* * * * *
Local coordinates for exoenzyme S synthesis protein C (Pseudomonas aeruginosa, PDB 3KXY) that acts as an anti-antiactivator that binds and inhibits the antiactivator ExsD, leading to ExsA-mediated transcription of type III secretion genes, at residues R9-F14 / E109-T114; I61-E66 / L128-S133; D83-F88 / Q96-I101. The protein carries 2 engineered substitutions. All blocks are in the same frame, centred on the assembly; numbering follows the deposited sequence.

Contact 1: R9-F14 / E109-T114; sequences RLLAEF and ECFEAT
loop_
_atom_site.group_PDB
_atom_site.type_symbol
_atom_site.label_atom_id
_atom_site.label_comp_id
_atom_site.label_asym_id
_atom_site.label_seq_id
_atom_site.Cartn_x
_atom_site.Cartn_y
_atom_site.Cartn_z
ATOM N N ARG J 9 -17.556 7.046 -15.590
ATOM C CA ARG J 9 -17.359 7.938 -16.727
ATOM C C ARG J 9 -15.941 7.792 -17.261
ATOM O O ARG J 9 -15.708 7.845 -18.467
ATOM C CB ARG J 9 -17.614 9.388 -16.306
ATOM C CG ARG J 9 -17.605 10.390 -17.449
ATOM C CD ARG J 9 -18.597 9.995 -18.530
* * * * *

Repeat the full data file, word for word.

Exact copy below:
Local coordinates for exoenzyme S synthesis protein C (Pseudomonas aeruginosa, PDB 3KXY) that acts as an anti-antiactivator that binds and inhibits the antiactivator ExsD, leading to ExsA-mediated transcription of type III secretion genes, at residues R9-F14 / E109-T114; I61-E66 / L128-S133; D83-F88 / Q96-I101. The protein carries 2 engineered substitutions. All blocks are in the same frame, centred on the assembly; numbering follows the deposited sequence.

Contact 1: R9-F14 / E109-T114; sequences RLLAEF and ECFEAT
loop_
_atom_site.group_PDB
_atom_site.type_symbol
_atom_site.label_atom_id
_atom_site.label_comp_id
_atom_site.label_asym_id
_atom_site.label_seq_id
_atom_site.Cartn_x
_atom_site.Cartn_y
_atom_site.Cartn_z
ATOM N N ARG J 9 -17.556 7.046 -15.590
ATOM C CA ARG J 9 -17.359 7.938 -16.727
ATOM C C ARG J 9 -15.941 7.792 -17.261
ATOM O O ARG J 9 -15.708 7.845 -18.467
ATOM C CB ARG J 9 -17.614 9.388 -16.306
ATOM C CG ARG J 9 -17.605 10.390 -17.449
ATOM C CD ARG J 9 -18.597 9.995 -18.530